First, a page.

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JUNEAU. ALASKA _ ?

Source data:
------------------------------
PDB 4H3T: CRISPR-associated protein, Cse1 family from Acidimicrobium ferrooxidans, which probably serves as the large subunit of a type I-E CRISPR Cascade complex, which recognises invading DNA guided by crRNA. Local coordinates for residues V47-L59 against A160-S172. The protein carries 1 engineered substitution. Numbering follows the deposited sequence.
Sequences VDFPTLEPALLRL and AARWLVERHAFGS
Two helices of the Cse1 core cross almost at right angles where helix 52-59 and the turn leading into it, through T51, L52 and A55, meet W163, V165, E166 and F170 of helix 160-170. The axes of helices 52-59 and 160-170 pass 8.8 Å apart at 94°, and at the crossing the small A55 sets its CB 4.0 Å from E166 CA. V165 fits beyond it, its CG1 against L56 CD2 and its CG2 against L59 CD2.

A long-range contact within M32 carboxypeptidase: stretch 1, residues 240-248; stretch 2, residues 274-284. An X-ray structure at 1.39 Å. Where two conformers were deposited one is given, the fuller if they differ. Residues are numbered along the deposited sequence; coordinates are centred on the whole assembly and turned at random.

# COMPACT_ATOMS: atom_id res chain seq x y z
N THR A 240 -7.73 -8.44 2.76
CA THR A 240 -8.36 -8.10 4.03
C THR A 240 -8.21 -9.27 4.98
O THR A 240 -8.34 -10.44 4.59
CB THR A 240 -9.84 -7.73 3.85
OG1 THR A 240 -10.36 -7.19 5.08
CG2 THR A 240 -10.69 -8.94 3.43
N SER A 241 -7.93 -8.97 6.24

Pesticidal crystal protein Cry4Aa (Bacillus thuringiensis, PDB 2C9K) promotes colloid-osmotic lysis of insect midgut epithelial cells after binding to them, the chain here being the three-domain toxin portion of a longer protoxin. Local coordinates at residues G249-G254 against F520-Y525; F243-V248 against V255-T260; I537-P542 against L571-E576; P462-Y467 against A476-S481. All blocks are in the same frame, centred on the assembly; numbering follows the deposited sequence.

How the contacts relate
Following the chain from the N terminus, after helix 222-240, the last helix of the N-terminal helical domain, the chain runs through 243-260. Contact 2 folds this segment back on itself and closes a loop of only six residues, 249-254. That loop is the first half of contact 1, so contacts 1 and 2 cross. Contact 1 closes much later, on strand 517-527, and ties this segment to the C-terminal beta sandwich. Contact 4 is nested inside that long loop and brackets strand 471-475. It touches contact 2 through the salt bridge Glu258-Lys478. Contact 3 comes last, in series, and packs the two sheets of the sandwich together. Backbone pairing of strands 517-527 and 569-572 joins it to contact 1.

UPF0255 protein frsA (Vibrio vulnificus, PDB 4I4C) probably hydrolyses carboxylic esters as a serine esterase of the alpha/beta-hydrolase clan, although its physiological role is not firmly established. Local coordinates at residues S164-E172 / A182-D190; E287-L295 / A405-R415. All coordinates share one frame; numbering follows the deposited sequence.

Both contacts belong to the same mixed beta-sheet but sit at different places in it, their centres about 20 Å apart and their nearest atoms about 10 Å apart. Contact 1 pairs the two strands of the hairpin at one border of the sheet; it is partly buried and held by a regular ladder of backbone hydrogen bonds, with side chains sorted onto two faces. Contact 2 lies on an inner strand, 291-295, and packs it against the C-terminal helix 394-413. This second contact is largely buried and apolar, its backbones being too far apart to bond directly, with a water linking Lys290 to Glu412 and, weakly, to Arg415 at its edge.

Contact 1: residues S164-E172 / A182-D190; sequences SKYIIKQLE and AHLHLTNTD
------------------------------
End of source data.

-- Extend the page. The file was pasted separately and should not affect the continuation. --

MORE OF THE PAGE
THE ALASKA DAILY EMPIRE ; ?. ? . J ? ?-.'*? '>'."rT- ^vy.^ voir tv wn JUNEAU, ALASKA, TUESDAY, MAY 12. 1911. ' ? PRICE, TEN CENTS * VU. & V .) 4 w> .WW. Huerta Concentrating His j forces at Mexico City I WASHINGTON, May 12?Gen Hu orta is withdrawing practically all tho forces under his command from all sections of the country to Mexico City to participate in the defense of the capital, where it is said he has deter mined to make a last stand against either domestic or alien enemies. Troops from Coast at Mexico. ON BOARD THK U. S. CRUISER CALIFORNIA. May 12. ? Federal troops defending San Bias and other t'aciflc Coast ports have evacuated and are proceeding to Mexico City pursuant to order received from Hu erta^ The order says they are required to strengthen the forces of that-?city. Old Men and Boys Train for War. VERA CRUZ. May 12.?Aged men and boys are drilling in the streets of Mexico City preparing to tight for the defense of the city according to word received from the British em bassy. Huerta Strengthens Defenses. MEXICO CITY. May 13.?(Sen. Hu-J erta is strengthening the defenses of the capital preparatory to expected at tack from the Americans or Zapataists. Mexican Mob Stones Brazilian Lega tion. VERA CRUZ. May 12.?Word was re ceived here yesterday evening that Mexican students and citizens yester day stoned the Brazilian embassy when the minister of that country refused to deliver Louis Dantin. formerly of the American embassy, who had taken ref uge there. Villa Would Prefer that Wilton Act Alone. TORREON. Mex.. May 12.?Gen. Vil la said that he would prefer that Pres ident Wilson were left a free hand to settle the Mexican troubles, himself, rather than that he be hampered by the interference with other American countries, though he said that now that the mediators are getting to work, he hoped for the best from thein. He said: "While 1 atn hoping that these mediations will go through to suc cess. yet I do not wish to see the control of affairs go out of the hands of the United states. which is big enough, broad enough and powerful enough to be patient and tolerant of us in our troubles. "1 would hate to see those three powerful South American coun tries gain too strong a hold on my ?.ountry. for that would not be tor our good. I know them, and they are like some people in my country who do not always do as they say. "My flrst wish would be that F-osident Wilson handle this whole affair alone, for 1 believe he is honest and intelligent enough to know what is right and to do it" Mexican Peace Representatives Sail For New York. VERA CRUZ. May 12.?The German ship Kronprinzessin Cccilie sailed for New York last night with the Mexi can peace representatives. D. Emillo Kabassa and Austine Galindo, on board. They will proceed immediately to Nl agra Falls. Canada. Wilson and Bryan Inspired Mediation. WASHINGTON. May 12? Senators intimated in debate that President Wood row Wilson and Secretary of State William J. Bryan inspired the offer of Argentina. Brazil and Chile to mediate between the United States and Mexico. RETURN FROM CRUISE. Grover C. Winn, Oren F. Hill. Thom as E. Williams and Roy C. Wilson re turned last evening from a cruise to Pybus Bay, Admiralty island, where they inspected a large deposit of loyr grade ore. They also put in a part of the time stalking big brown bear, but brought no trophies home. Hill and Williams hunted bear with a lantern while Winn and Wilson stayed in camp and figured on the low grade. Hill says the bears must have shied at the lantern?anyway they did not get any although Williams hunted all night long. ?f 4 PERSONAL MENTION I 4 ? Robert Bell, the well known cannery man of Excursion Inlet, left for the cannery yesterday on one of the ten ders. .Mrs. Bell accompanied her hus band on the trip. John Dakin and Sid Terry were in town from Perseverance today. F. J. Cullen. of Tenakee, is in town and a guest of the Occidental. Rev. R. C. Blackwell. superintend ent of missions of the Methodisl church in Alaska, spent most of last week at Skagway and other Lynn can al ports, with his launch Boreas. He has returned to Juneau. Whether you like Havana or domes tic cigars, you can get the kind yoi like at Burford's. 2-16-tf Bump the balls ? BDRFORDS. The Jelly crowd, the good smokes the pleasant play will make you happj day by day. Play pool at Burford's and take the kinks out of your liver 2-16-tf THE WEATHER TODAY. Twenty-four hours ending at 3 p. m. Maximum?58. Minimum?35. Clear. INTEREST GROWING IN ANNUAL REHEARSAL ?+? Interest continues to grow in the Fourth Annual public rehearsal of the Juneau Ladies' Musical Club, which Is to be given in the Juneau theatre on Friday night of this week. May 16. One of the great drawing cards is the 1 violin solo promised by Mr. Willis E. Nowell, who is also director of the en tertainment. Other well known so loists who have given pleasure to Ju neau audiences are Mrs. H. P. Crow ther and Miss Crystal Snow, soprani, and Mr. Monte A. Snow, baritone. Mrs. G. M. Simpkins will preside at the' piano. f ' Two beautiful cautatas on which the club have been faithfully working for some time will be presented with a cshorus of thirty voices. The first of these is "A Legend of Granatin," by Hadley, and the other is "The Lady of Shaiott," by Bendnll. . I Following will be the violin solo by , Mr. Nowell. A double trio?Doris, by ] Nevin. will be rendered by Mesdames Crowther. Kaser, Malony, Nowell. Gar- | field and Faulkner; violin obligato by Mr. Nowell. The proceeds of the entertainment 1 will be devoted to the Juneau public library and the generous act of the or jganization is certain of meeting an enthusiastic response from the people of Juneau. The Juneau Ladies' Musical Club i was organized in 1910 and has contin ued to thrive and grow in importance. ' Mr. Nowell is director f<5T the club and takes a great interest in its work. The resent officers of the organization are: President?Mrs. J. F. Malony; vice- < president?Mrs. H. P. Crowther; treas urer?Mrs. H. L. Faulkner; secretary ?Mrs. E. H. Kaser; librarian?Miss Crowther. AUSTIN SUCCEEDS RODEN I WITH THE GUGGENHEIMS The Yukon Gold company, which is < the title of the Guggenheim corpora tion operating placer mines in Yu kon Territory and the Territory of Al aska. this morning filed with Charles < E. Davidson. Secretary of the Terri tory, papers revoking the appointment of Senator Henry Roden as Alaska agent for that corporation. At the same time a certificate of appointment designating Edwin A. Austin of Idit- . | arod as the company agent for Alas ka. was placed on record. JUNEAU TARGET SHOOTING AROUSES. MUCH INTEREST ?+? A good bit of interest centers around the shooting contests at Hardy's Front street shooting gallery. Every week a prize is hung up for the best exhibi tion of marksmanship. Martin Lynch, E. P. Kindall. T. G. Shearer, Turrell and P. S. Rowe tied for first honors this week and ten men are tied for second place. The c ontestants for first place, who had tied on a score of 2$ out of a possible 30, shot ofT the tie last night, and T. G. Shearer won. The contestants for the second prize, those who made a score of 27 out of a possible 30. are L. M. Norrls, E. Be leale. G. E. Lovegrove, A. Fransen, J. L. Museth. A. H. Joy, A. H. Ziegler, Dr. R. C. Mathus, Arthur Weston, and they will shoot off the tie some time today, most likely about 8 o'clock to night. OUTING PARTY CRUISE TO ADMIRALTY ISLAND ??? A very enjoyable outing party was given on the cruising launch Grub stake Sunday. The trip was made to Admiralty island and return. Those forming the party were: Mr. and Mrs. Charles G. Joy, Judge and Mrs. J. B. Marshall. Mr. and Mrs. George J. Mc Carthy. Mr. and Mrs. Walstcin G. Smith. Mr. and Mrs. E. Lindner, Mr. and Mrs. F. C. Metcalfe. Mrs. J. H. Cobb. Mrs. M. F. Wagner. Mrs. V. H. Wilhelm, Miss Wagner, Miss Kemp thornei Miss Willson. Miss Tripp. Miss Mallette, Miss Chapln, Miss Couture. Mr. W. J. Lewis, and Mr. F. N. Callo way. ORPHEUM. Pickwick Papers will be the big fea ture in two reels tonight. This is pro duced by the Vitagraph Co.. and John Bunny in the character of Pickwick, : made famous by Charles Dickens. "Her Mother's Ambition," Pathe play. "Aunt Elsa's Visit," is an Edison and those that visit the Orpheum tonight wlill have the pleasure of seeing El sa making things lovely for her friends. This will be a good show and you will certainly enjoy it. ; WHAT! AGAIN! Yes. again we want to share our J , good news with you. Just arrived, new Augustine & Kyer"s chocalates, new stationery, new drugs; new Water man's Ideal Fountain pens and a few i other new things, which may inter est you, at "the store that has what you want?when you want It" Juneau Drug Co., opposite Alaskan Hotel. We greet you with a smile. ; Phone 250. 5-12-tf. , ? ? ? I have some new designs for short waists and underwear; also all kinds of embroidery material and cottons. Stamping done to order. THE VOGUE ? SHOP, opposite the Orpheum. Mrs. Albert Berry, Phone Main 243. I Mo-Wp-Fr. \ r ENGLISHMEN ASKED TO LEAVE MEXICO VERA CRUZ, May 12.?The'British legation at Mexico City has notified all British subjects to leave the country at once. In that way only, he says, lies safety. The conditions at Mexico City are so Inflamed that it Is Impossible to know in advance whon or where violence might occur or what direction It might take. It Is said that Huerta is becom ing soured with the Idea that the whole world is against him. London Hears that Constitutionalists Take Tamplco. LONDON, May 12.?Telegrams re ceived here yesterday ovenlug say that Tamplco had been captured by the Mexican Rebels. DIRIGO IS PARTLY . DISABLED AT OMONEY SEATTLE, May 12.?The steamship Dirlgo, which sailed a week ago yes terday for Seward, was partly disabled when 100 miles off Cape Omaney, on account of trouble with her low pres sure shaft. Capt. Janscn thinks ho can make the necessary repairs. All passengers were discharged at the Klawack cannery. PLAYERS AND SCENES OF TOMORROW NIGHTS PLAY The cast of characters In the "Man from Home," Booth Tarklngton's popu lar, four-act play, which will be pro duced at the Juneau theatre tomorrow night for the benefit of the Ladies' Guild, of Trinity church, and the set ting are as follows: Daniel Voorhees Pike (attorney-at-law from Kokomo, Indiana) Mr. Mclvor Grand Duke Vasill Vasillvitch?Prof. Green. Hon. Almeric St. Aubyn (son of Earl of Hawcastle)?Mr. Lovegrove. The Earl of Hawcastle?Mr. Callaway, ivanoff?i\lr. Zleglcr. Horace Granger Simpson?Mr. Sperry. P.ibiere (Secy, to the Duke)?Mr. Kash evaroff. Mariano, Maltre-de-Hotel?Mr. Smith. Carabiniere?Mr. Blossom. Valet?Mr. Louzzac. Ethel Granger Simpson?Miss Will son. Countess de Champigny?Mrs. Kaser. Lady Creech (sister-in-law of Hawcaj tie)?Mrs. Davis. , Scenes: ACTI.?Terrace of Hotel Reginia Mar gerhlta on the cliff, Sorrento Italy. ACT II.?The entrance garden?after noon. ACT III.?An apartment in the hotel evening. ACT IV.?The Terrace?morning. Time?present. Place?Sorrento So Italy. CANNERY EMPLOYEE DIES AT ST. ANN'S George Clark, aged about 45 and single, died at St. Ann's hospital at 5 o'clock this morning from the effects of Intestinal obstructions due to can cer. He leaves a sister in the States and a brother in Vancouver, B. C. De ceased was employed at Robert Bell's cannery at Excursion Inlet and waB brought to Juneau for treatment, en tering St. Ann's last Saturday.' No arrangements have as yet been made for the funeral. JUNEAU THEATRE. The following program will be ren dered this evening: "Bashful Batchelor Blllle," an amus ing tale of the trials and tribulations of an eligible batchelor and a bevy of pretty girls. "The House of Bondage"?an excep tionally realistic and striking portray al of the Puritan days in Plymouth Colony; illustrating vividly how the zeal of the early fathers for their re ligion, blunted the finer feelings of their natures, especially towards their women. No one should miss this pic ture. Two shows nightly at 7:30 and 9 o' clock. Admission, 25c; children, 10c ?5-ll'-2t. FIRST AMATEUR NIGHT AT THE LYRIC THEATRE -DOUGLAS, May 12.?The Lyritf the atre has secured five big acts for the amateur show which goes on the boards at that popular place tomorrow evening. The amateurs are from the three channel cities?Douglas, Juneau and Treadwell?and the entertainment, aside from the picture reels, will con sist of a quartette in brass, a dancnig act, two ladies and a boy 8opn\no. The prices will remain the same as regu lar night, though the entertainment features will be unusually good. GOOD SHOW AT THE GRAND YHIS EVENING. ??*? Tonight's big show is another good one:? "The Curse of the Great Southwest" in three parts, a great story of the rangers in the West. - "Gaumont Weekly" ? Interesting events?always good. "Pretty Girls in Lower Flve,"Than houser comedy. Remember the big feature. "Shipwreck in Icebergs" Jor Fri day and Saturday, May 15 and 16. For Sale?The property at 403 Frank lin street Inquire on the premises.? ?5-5-1 m? m * ? AMATEURS WANTED ?Apply by mail to Lyrlo theatre, Douglas. 5-6-ti SUFFRAGETTE DENOUNCES KING LONDON. May 12. ? King George commandort'd the Royal Opera house for a gala performance last night in honor of the Klng and Queen or Den mark, who are vtsitlhg King George and Queen Marry. Political, diplomat ic and social London were present. The gay throng was jarred during an in terlude in the program whon a suf fragette shouted: "King George, wom en are being tortured in jroJr domin ion." The woman was choked and dragged out. HAINES MERCHANT IS EXPECTANT STILL "The people of,Haines are not dis couraged because it seems that the first railroad building iu Alaska by tho Federal government la to be from the Westward," said S. J. Weltzman, the Haines morchant, who Is a business visitor in Juneau. "They are confi dent that the final through-railroad from the coast to Bering sea, the road that will tap tho heart of the country and which will be the. trunk line fdr the accommodation of through traf fic. will be built from Haines. "A rule laid on a map from Haines to Seward will show that it is possible to build in almost a straight line from Southeast to Northwest Alaska, and that such a line would run through Rainy Hollow, the Chlsana. Fairbanks, the Hot Springs district,T nnana and all the good mining and arable lands between them. "Haines Is eventually to bo the out let for the great Yukon, Tanana, White and other valleys of the interior, and we can wait for the time when they will have to come to It If that is nec essary." + * I MARINE NOTE8 t * The Princess Sophia left Wrangell about noon and should arrive early this evening. The Dolphin, sailing from Seattle Saturday will be due to arrive tomor row. The Alameda, sailing from Seattle to night, should arrive in Juneau Friday. The Spokane, sailing from Seattle last night, will arrive In Juneau Fri day. The Admiral Sampson Is scheduled to arrive from the South May 19. The Humboldt will bo due from Se attle May 19. The Mariposa will be due from the Westward May 16. The Northwestern sailed ? - tat the South from Juneau last night. FERRY COMPANY BUYS PROPERTY FOR LANDING The Juneau Ferry and Navigation company today bought from B. M. Behrends the tract of ground facing on South Seward street and the water front immediately back of the float of the H. J. Raymond company. As soon as It is possible a new ferry landing will be made on this location. A wait ing room is to be built immediately at the outer end of the warehouse build ing now located on the property. For the present the ferry service will con tinue at the old landing. The property purchased is 43 x 140 and a flve-foot right of way leading the entire distance from the water front along Seward street to a Junc tion with Front street SKAGWAY COMING TO PLAY YOUNG'S TIGERS Manager C. W. Carter of the C. W. Young Company's Tigers this morning announced that the White Pass club of Skagway would probably be down here to play them on the Juneau grounds next Sunday. Mr. Carter also stated that the Tigers would go to Whltehorse on May 30 and help celebrate the King's birth day by cleaning up any baseball tal ent around the diggings. MOVING MACHINERY FOR NEW INDUSTRY IN JUNEAU Capt. J. T. Martin today commenced moving the machinery to Last Chance basin, Gold creek, for the now con crete. products manufacturing plant which he Is establishing there. It Is tho intention to manufacture concrete blocks and bricks for building purpos es, and other articles for which there will be a demand. This will be a new industry for Juneau and should have a successful careor. SPOKANE SAILS NORTH WITH JUNEAU AND DOUGLAS PEOPLE SEATTLE, May 12. ? The Spokane sailed last night with the following passengers: ? j For Juneau?H. C. Tapscott, Dora Korshner, W. Reid, John C. Lynch, D. C. McArthur, R. E. Hemlng, A. W. Brown, Mrs. D. J. Talbot, Laura, Tal boL Frank Toggen, F. W. Devanoy, Chas. Cook, L. McNaughton; for Doug las?N. J. Emory nnd three steerage. JOHN M'LAUGHLIN RECOVERING. A letter received in the last mail by Dr. L. O. Sloane from John McLaugh lin says that he is improving rapidly and that Mrs. McLaughlin Is well. Mr. and Mrs. McLaughlin are at Wallowa, Oregon, located at an eleva tion of 4,000 feet in the Blue moun tains, and enjoying themselves im mensely. FREE!! ? A pennant free with . each box of candy costing 35c or more, at Hubbard's, Douglas. 5125t, , Galvanizing done by G. Roene, Sane . Soucl Bldg.. Douglas. ~ tl ITOW CASE GOES TO CIRCUIT COURT WASHINGTON, May ll.--The ?u premc court has dismissed the appeal In the case of 0. Itqjv under sentence of deith and E, Pushlmi serving a sen tence of twenty years In McNeil's Isl and, for the killing of Frank Dunn at Dundus Bay cannory about two years ago. In dismissing the appeal the Su preme court held that It had no juris diction in the case. Attorney J. H. Cobb stated this morn ing that the-case will now go to the Appollat Court'for tho Ninth Circuit of California, he having already sued out 11 wr*t of error and perfected an appeal toward that end. The Supreme court made a ruling some time ago that capital cases taken on appeal would be reviewed by the Appellate cobrts, so as to relieve the overbur den work of tho Suprome court INTERIOR MAIL TO GO OVERLAND SEATTLE, May 12?Lieut-Col. W. P. Richardson, of the Alaska road com mission, will establish an Alaska auto mobile mall and stage from either Val dez or Chltina to Fairbanks, making the first trip about July 1st. It Is the purpose of the government to Bend most of the Interior mall overlnnd this summer Instead of by the long Yukon river route. Col. Richardson sails for Alaska to night on the Alameda. ? BALL SEASON OPENS TOMORROW NIGHT The regular baseball season Is to open In Juneau tomorrow evening at four o'clock, according to present plans. Mayor John Reck says that he will close shop and claim the honor of pitching-the first bait and It is like ly that many other business houses will follow suit and close early. DouglasiT/eadwoll Is coming over strong and will put up a brave fight for the first game. They will come over backed by an enthusiastic bunch of rooters. Juneau will go into the battle strongor than at any time with in the history of the town and the home fans will be there to make the big noise. The batting order for Juneau will be ns follows: Reid, cf; Duggan (Capt.), c; Hester, lb; Callen, ss; Mullen, 2b; McNlvenB, If; Hurlbutt, 3b; Wurth, rf; Ford, p. Brennan has qualified as utility man and may break In. ALASKA GASTINEAU MINING COMPANY'PAYROLL $100,OO'O Yesterday waif pay. day at the Alas ka- Q ns tin eau Mining company. One hundred thousand dollars was paid out to the employees of the three divis ions, for the month of April. There Were between 800 and 900 mon em ployed. The payroll for May will show a considerable Increase. ALASKA-GASTINEAU OFFICE CLOSE EARLY TOMORROW The ofllces of the Alaska-Gastineau Mining company will close at 3:30 to morrow afternoon In order to give all employees and others an opportunity to witness the opening of the baseball season at .Recreation park. WANO GOES ASHORE. 6UT FLOATED SOON AFTER The Tfiomiis L. Wand, of the Port land lino of steamers. Is said to have gone ashore in a fog five miles south of Ketchikan yesterday morning. She was floated again at 1 o'clock. LEAVING ON NORTHWESTERN. The Northwestern, arriving fron this Westward, sailed South at 10 o* clock last night The following tool passage from' Juneau:, For Seattle Mr. and .Mrs. B. W. Johnston. H: E Shook. \V. BL States. William Burns F.'<E. Warner. Joe Frances; for Ket chlkan?H. F. 8. Parker. Lieut. 0. C Edgcrton.: OPERA LIQUOR CO. DISSOLVES. The Opera Liquor Co., this mornini filed p certificate of dissolution wltl Charles E. Daildson, 8ocrotnry of th< Territory. . LADIES ASKED TO BRING MUSIC. Each member of the Ladles' Musi cal Club Is requested to bring all thi music to the rehearsal at the sclioo house this evening. LADIES' HAIR GOODS. We specialize in rare shade switchef etc., made to order. THE VOGUE Mrs. Albert Berry, opposite the Oi pheum, Phone Main 243. Tu-Th-Sa SPERRY MOVING. Bert Sporry is moving into his nc^ cottage-at the head of Main street t< day. He expects his mother to Joi: him here within the next two weoks. NEW NOTARY. Mrs L. B.^Cain has been appointe a notary public by Acting Governc ChiirTes E. Davidson. FOR- SALE ? Furniture in 5-roon modern flat: lease reasonable ren Cheney flat, over Al-KI ticket ofllce. B&str fiiVMAiii r; - i * * . Young woman, stranger in cit; would like work in hotel, chamtx work -preferred. Room 17 Occident! , Annex. 5-12 3t. FORiRKNT rU New unfurished flv i room apartments. Pottit and Harve ' Aids. Ceney Blk. 5-12-lt \l m* I - MEARS AND RIGGS START WEST SOON 1 WASHINGTON, May 12. ? Lieut. Frederick Mears and Thomas Rlggs, Jr., of the Alaska railroad commls- c sion, will leave Chicago Saturday night * for Seattle where they will open offl- ' ccs before one or both of them sail for Alaskn. Llout. Meant and Willian C. Edcs, c of the railroad commission, ure in New j York today. Rlggs Has Alaska Brother Thomas RiggB, Jr., one of the Alas ka railroad commission, in ndidtlon to bolng well known in Alaska through ^ his work on the boundary survey, has a half-brother, Francis Rotch, who has c spent a great deal of time In the ^ North. For many years, Mr. Rotch was the representative of the Chll- a berg interests in the Fairbanks dis trict, where he resided.. He has been ( connected with J. E. Chllberg's Seattle f companies for several years. O'SHAUGHNESSY IS SLATED FOR PROMOTION 1 WASHINGTON, May 12.?It Is said here that Nelson O'Shaugbnessy, charge d'affaires at Mexico City after T the resignation of Ambassador Henry n Lane Wilson and all through the try- * ing times prior to the delivery of pass- I ports to him by Gen. Huerta, is slated J for promotion. It is said that he has been assured that if he desires to con- t tinue a diplomatic career a place will t be found for him by the Secretary of t State and President. F ? % V Would Nominate Him for Congress t NEW YORK, May 12. ? New York t Democrats are considering the nomin- e . lion of Nelson O'Shaughnessy for s Congress from the Madison Square dis-" F trict. COLOMBIAN TREATY NOT ( TO BE PRESENTED ? - WASHINGTON, May 12?Tho treaty i between the United States and Colom- c bia, signed at Bogota by Thaddeus A. Thomson representing the United < States and the representatives of that ( country, wherein it Ib stipulated that t the United States is to pay Colombia r $25,000,000 for the Panama canal zone, T will probably not be presented to the | United States Senate for ratification t at tho present session of Congress. t BRITISH LORDS EXONERATE MURRAY'S MARCONI DEALS < ?*? LONDON, May 12.?The committee of the House of Lords appointed to in vestigate Lord Murray's dealings in i American Marconi Bbares, finds that < ho committed "errors of judgment." j There was, however, nothing in hiB j conduct "which reflects upon his per- | sonal honor." I m k. _ < FIRE DAMAGES LARGE SEATTLE BUSINESS HOUSE i SEATTLE, May 12.?Fire damaged i the Columbia building, in which the Gottsteln Furniture company is locat- ' cd. on Second avenue, this morning. ; The loss is estimated at $250,00. / . CHEAP POWER FOR THE I PEOPLE OF CLEVELAND ' CLEVELAND, 0., May 12.?Cleve- ' . land will furnish electric light at three t cents per kilowatt with the opening of , its new municipal lighting plant. , i Slam for "Handsome Tealy" Raymond. : Baseball has one advantage. A man " does not need to be a matinee hero in ? looks In order to make good at it. Wit ? nesB our own gaUnnt manager.?Seat ? tie Post-Intelligencer. ? +1 ' COMMERCIAL CLUB TONIGHT TO CONSIDER EXCURSION One of the most important maters > to come before the Juneau Commer 1 clal club meeting tonight will be dls - oussing plans for the entertainment of the excursionists who are leaving Se attle Thursday or Friday of this week and who will spend some time in Ju i- neau. This excursion party will be b composed of representatives of some 1 of the most Important financial and commercial interests of the country, and Mayor Beck says it is up to Ju neau to be prepared to ontertain and i, see that they len'vo here with a fa 1, zombie impression of Alaska's capi tal city. L ? ? ? JOHNSTONS ON HONEYMOON. Byron W. Johnston and Mrs. Johi\ v ston left on their wedding Journey last >- night, taking apssage on the North n western as far as Seattle. They will go East, returning to Juneau about the middle of July. d DEMOCRATS WILL MEET IN ,r GROSS HALL TONIGHT The Juneau Democratic Club will meet in regular session tonight in i, Gross, hall. This will be one of the t. most important meetings to be held ? since the organization of the club and a full attendance Is desired. y, AT ALASKAN HOTEL: >r S. T. Kelsey. Kensington; A. M. il Goodmnn, P. M. Goodman, W. S. Green and Mfe, Seattle; J. A. Rothmore, Kot chikan; T. Fisher, Denver; William e. Kruhn, Cordova; Thomas Bro3tro, y( Sheep creek; E. W. Smith, Jarvls Stewart, Perseverance. Harry A. Bishop Gets United States Marshalship WASHINGTON, May 12?Harry A. 3Ishop, of Juneau, won today nominat id to bo United States marshal for the ''Irst Judicial Division of Alaska, sue seeding H. L. Faulkner, resigned. ? Harry A. Bishop has been a resident ?f Juneau for many years, serving as luperlntendent of the Juneau Water '/orks. He was Mayor of Juneau, 1912 913, and has been prominent in polit cal matter. Ho served "hs Secretary if the Democratic Teritorial central iommlttee from 1910 to 1912, and has >een a leader In that party since com ng to the Territory. He is one of he most popular citizens of the Capi al City. Other candidates for appointment as Jnited States Marshal for the First Judicial Division were C. F. Cheek and franklin Johnston, of this city, and iennto^J. M. Tanner, of Skagway. Mr. lishop had the endorsement of the Al ska organization. Mr. Bishop ns a native of Iowa, and esided at Seattle before coming to tancau. He is married, and, with his amlly, lives at Fifth and Franklin treets. iENYON WOULD ABOLISH-" ROCKEFELLER INSTITUTE ?+? WASHINGTON, May 12. ?Senator V. P. Kenyon, of lown, has Introduced . bill in the United States Senate pro ldlng for the abolition of the General Education Board, founded In 1903 by ohn D. Rockefeller. "The brutal treatment of miners on f!e Rockefeller properties Jn Colorado, he character of the securities donated o the General Education Board by ^r. tockefeller, the unworthy purposes for vhich these funds arc being used, and he politics that has grown up around he fund," are some of the reasons glv n by the Senator why the partner hip between the Government and the "oundation should be dissolved. )HIO FARMERS ASKED TO KILL OLD ROOSTERS COLUMBUS, O., May 12.?The State mard of agriculture has Issued a pro :lamation requesting all the farmers * ind other chicken raisers within the Jtate of Ohio to kill every rooster iver one year old that they own on or icforc June 6th of the present year. The movement Is suggested as the best neans of Improving the Btock. It Is jelleved that a'greater percentage of he chickens under one year of age han of those over that ago are thor >ughbreds. 3HIO CITIES ARE ALL ADOPTING EASTERN TIME ??? CLEVELAND, O., May 12.?Follow ng the lead of Cleveland, which :hanged from Central to Eastern time day 1st, many Ohio towns are advanc ng their time one hour. All the thea* :res of Columbus, Toledo and other owns besides the railroads and other :ompanlcs have already changed, oth 3rs are doing so. The new arrange ment gives one more hour of daylight ifter 6 o'clock. rAX COLLECTORS HAVE JUST COUNTED MONEY ?+? NEW YORK, May 12.?It took until yesterday for the tax collection force to check up and list the tax payments made In this city May 1st to get the benefit of the one per cent, premium. The payments amounted to $6,000,000. The largest payment was made by thf Interborough Rapid Transit Company, $1,600,000. John D. Rockefeller's check was for $200,000. P SEATTLE VOTES ON NEW CHARTER JUNE 30th SEATTLE. May 12. ? Seattle will vote upon the new charter that has been ndopted by the freeholders' com mission June 30th. The charter pro vides for the general manager plan of government. A city council of 30 mem bers to be elected from various dis tricts Is the legislative body and choos es the mannger. A Mayor, who Is to preside nt Council meetings and head the police department, Is provided at a salary of $2500. The general man ager is the real executive officer of the city. CORWIN AND BEAR SAIL FOR BERING SEA TONIGHT SEATTLE, May'12?The Corwln and the Bear will sail from Seattle for Ber ing sea tonight. The Corwln la bound to Nome. AEROPLANE COLLISION KILLS TWO ENGLISH ARMY OFFICERS LONDON, May 12. ? Two biplanes collided high In the air this afternoon killing Capt. F. D. Anderson and Lieut. C. W. Wilson, of the English army. HALF-MILLION FOR PUGET SOUND NAVY YARDS WASHINGTON, May 12.?The naval appropriation bill reported to the Sen ate this afternoon carries $500,000 for the Puget Sound navy yard. and.$4, 500,000 to build eight submarines, three of which are to be built on the Pacific. FOR SALE ? Small restaurant, cheap; doing a good business; owner going Inside. E. Moore, Gen. Del., Ju neau. 5-12-3L 7* ' J L. /